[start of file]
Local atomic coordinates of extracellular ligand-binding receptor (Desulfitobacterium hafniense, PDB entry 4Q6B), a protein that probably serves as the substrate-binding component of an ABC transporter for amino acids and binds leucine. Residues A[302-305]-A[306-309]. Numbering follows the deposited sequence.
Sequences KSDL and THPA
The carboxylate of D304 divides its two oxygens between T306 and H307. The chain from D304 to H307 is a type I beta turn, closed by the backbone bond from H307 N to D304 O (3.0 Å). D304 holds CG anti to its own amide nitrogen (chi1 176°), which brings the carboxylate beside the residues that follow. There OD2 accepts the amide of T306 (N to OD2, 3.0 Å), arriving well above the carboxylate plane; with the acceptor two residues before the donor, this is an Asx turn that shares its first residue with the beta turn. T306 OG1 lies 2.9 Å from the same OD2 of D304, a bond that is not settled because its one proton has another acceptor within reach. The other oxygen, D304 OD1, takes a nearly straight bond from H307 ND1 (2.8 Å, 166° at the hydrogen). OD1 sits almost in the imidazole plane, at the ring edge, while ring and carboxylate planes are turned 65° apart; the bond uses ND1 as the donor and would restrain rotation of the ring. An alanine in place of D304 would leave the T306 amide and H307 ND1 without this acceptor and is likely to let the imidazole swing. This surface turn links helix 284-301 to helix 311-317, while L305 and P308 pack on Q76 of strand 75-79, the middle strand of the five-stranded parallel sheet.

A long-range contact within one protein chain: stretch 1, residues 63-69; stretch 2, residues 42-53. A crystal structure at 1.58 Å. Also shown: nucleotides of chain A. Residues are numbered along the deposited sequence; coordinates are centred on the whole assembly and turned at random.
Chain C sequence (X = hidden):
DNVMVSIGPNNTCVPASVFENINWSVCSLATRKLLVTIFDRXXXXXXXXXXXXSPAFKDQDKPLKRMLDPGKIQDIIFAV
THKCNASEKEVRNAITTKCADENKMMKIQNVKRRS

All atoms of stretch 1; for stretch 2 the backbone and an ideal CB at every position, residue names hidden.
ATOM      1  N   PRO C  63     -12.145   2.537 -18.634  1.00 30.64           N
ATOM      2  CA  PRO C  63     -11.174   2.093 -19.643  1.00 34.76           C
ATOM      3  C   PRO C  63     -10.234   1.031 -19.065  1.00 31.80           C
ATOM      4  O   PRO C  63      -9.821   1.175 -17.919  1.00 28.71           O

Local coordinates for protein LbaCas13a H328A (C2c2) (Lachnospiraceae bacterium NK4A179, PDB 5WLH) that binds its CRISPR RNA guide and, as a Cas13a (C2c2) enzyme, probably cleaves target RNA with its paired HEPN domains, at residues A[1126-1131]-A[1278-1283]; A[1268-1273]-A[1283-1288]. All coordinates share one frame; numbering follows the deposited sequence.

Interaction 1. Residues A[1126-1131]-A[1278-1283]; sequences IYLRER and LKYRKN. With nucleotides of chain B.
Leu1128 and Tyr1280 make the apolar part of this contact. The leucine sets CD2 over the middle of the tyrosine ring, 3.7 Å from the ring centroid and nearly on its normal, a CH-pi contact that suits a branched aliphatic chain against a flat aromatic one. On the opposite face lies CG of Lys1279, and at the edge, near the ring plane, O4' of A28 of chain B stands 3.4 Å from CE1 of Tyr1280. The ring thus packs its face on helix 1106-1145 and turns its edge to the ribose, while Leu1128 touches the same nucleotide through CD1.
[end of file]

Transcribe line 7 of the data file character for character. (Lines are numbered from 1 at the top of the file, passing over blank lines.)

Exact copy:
THKCNASEKEVRNAITTKCADENKMMKIQNVKRRS